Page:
While the Midwest's natural foods industry is growing increasingly competitive -- with new stores from Whole Foods, Natural Grocers by Vitamin Cottage and Trader Joe's -- Lucky's Farmers Market could find a niche in its dedication to locally sourced products, Mast said.

"The local foods movement, in many ways, is really what is driving the natural foods movement," she said.

Profitable since Year 1

Lucky's Farmers Market is backing its initial expansion through financing obtained under the EB-5 program, which allows foreign investors to fund projects in specific regional areas of the United States.

Jason Brown, who has worked with Columbia Sportswear and Organic To Go, is leading the grocer's efforts to obtain EB-5 financing.

Throughout a video posted on the Lucky's Farmers Market website, officials such as Brown and Sharon refer to the Lucky's Market store, at 3960 Broadway in north Boulder, as the "prototype" location for the planned chain.

Josh Pruitt stocks shelves at Lucky’s Market on Thursday, Jan.  10, 2013. The operators behind Lucky’s Market in Boulder are planning to expand
Josh Pruitt stocks shelves at Lucky's Market on Thursday, Jan. 10, 2013. The operators behind Lucky's Market in Boulder are planning to expand the grocery concept throughout the Midwest.. ( CLIFF GRASSMICK )

Since opening Lucky's Market 10 years ago, Sharon subsequently added a neighboring café and most recently opened a neighboring a bakery and creamery.

Late last year, Sharon announced plans to open a Lucky's Market in Longmont. At 26,000 square feet, the new location is twice the size of the original Lucky's in Boulder and will include a café, bakery and full-service liquor store.

"Since Year 1, we've been profitable; we've been consistently profitable every single year past that," Sharon said in the Lucky's Farmers Market video. "We continue to grow and offer more than 60 full-time jobs in our store here, our prototype.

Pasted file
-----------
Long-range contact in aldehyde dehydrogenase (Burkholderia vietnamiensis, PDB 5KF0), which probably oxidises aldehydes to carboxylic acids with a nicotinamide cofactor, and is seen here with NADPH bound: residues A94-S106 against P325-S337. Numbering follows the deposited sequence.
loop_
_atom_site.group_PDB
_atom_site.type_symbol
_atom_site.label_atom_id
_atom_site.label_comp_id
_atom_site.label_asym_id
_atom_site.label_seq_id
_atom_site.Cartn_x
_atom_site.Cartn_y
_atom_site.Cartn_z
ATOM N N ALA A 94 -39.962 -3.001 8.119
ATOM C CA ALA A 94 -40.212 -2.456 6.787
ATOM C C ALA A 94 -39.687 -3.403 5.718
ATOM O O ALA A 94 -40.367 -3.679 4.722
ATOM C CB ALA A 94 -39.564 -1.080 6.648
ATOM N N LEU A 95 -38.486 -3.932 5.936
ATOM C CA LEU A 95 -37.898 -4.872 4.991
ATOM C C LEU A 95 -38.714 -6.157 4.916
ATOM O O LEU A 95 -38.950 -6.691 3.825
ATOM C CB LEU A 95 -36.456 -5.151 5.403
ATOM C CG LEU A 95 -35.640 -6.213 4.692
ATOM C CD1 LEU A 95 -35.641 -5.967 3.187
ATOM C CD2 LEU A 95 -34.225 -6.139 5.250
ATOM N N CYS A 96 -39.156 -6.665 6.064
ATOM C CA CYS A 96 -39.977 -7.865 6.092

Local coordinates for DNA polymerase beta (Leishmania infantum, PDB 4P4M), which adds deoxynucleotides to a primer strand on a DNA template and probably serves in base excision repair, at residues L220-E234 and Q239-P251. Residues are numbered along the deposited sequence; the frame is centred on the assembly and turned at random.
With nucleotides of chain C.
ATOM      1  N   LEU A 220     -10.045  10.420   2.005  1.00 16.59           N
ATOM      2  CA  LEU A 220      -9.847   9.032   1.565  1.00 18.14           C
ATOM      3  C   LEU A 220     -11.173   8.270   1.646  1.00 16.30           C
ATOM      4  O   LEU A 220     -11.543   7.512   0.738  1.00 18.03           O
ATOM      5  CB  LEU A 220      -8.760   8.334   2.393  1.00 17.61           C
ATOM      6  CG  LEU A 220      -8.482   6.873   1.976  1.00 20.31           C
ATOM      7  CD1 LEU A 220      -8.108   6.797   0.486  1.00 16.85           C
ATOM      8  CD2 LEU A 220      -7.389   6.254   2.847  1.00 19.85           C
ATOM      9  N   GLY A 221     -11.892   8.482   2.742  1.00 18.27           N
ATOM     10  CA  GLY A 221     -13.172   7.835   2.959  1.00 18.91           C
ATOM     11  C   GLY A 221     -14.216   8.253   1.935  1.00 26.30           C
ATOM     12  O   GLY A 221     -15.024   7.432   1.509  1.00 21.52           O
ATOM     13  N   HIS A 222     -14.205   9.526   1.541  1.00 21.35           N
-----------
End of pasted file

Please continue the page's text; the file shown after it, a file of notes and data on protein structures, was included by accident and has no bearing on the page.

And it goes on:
"Lucky's Farmers Market will be twice the size of our prototype here, which offers even more jobs."

'100 years of experience'

Lucky's Market Boulder and Lucky's Market Longmont will continue to operate under the ownership of Bo Sharon and his wife, Trish. The team at Lucky's Farmers Market, which includes Sharon in the role of president, has more than "100 years of experience," officials touted in the video.

In addition to Brown and Sharon, the executives include Wild Oats veteran Tim Overlie, who will serve as director of operations and purchasing, and Patrick Gilliland, who will head the chain as chief executive officer.

Gilliland co-founded Sunflower Farmers Markets with his brother, Mike Gilliland, and Wild Oats founders Randy Clapp and Libby Cook.

Mike Gilliland resigned as CEO of Sunflower Farmers Market in 2011 after being arrested in Phoenix on allegations he attempted to solicit an underage prostitute. He was sentenced this week to 30 days in jail and one-year probation.

Mike Gilliland is not involved in Lucky's Farmers Market, Sharon said.

Contact Camera Business Writer Alicia Wallace at 303-473-1332 or wallacea@dailycamera.com.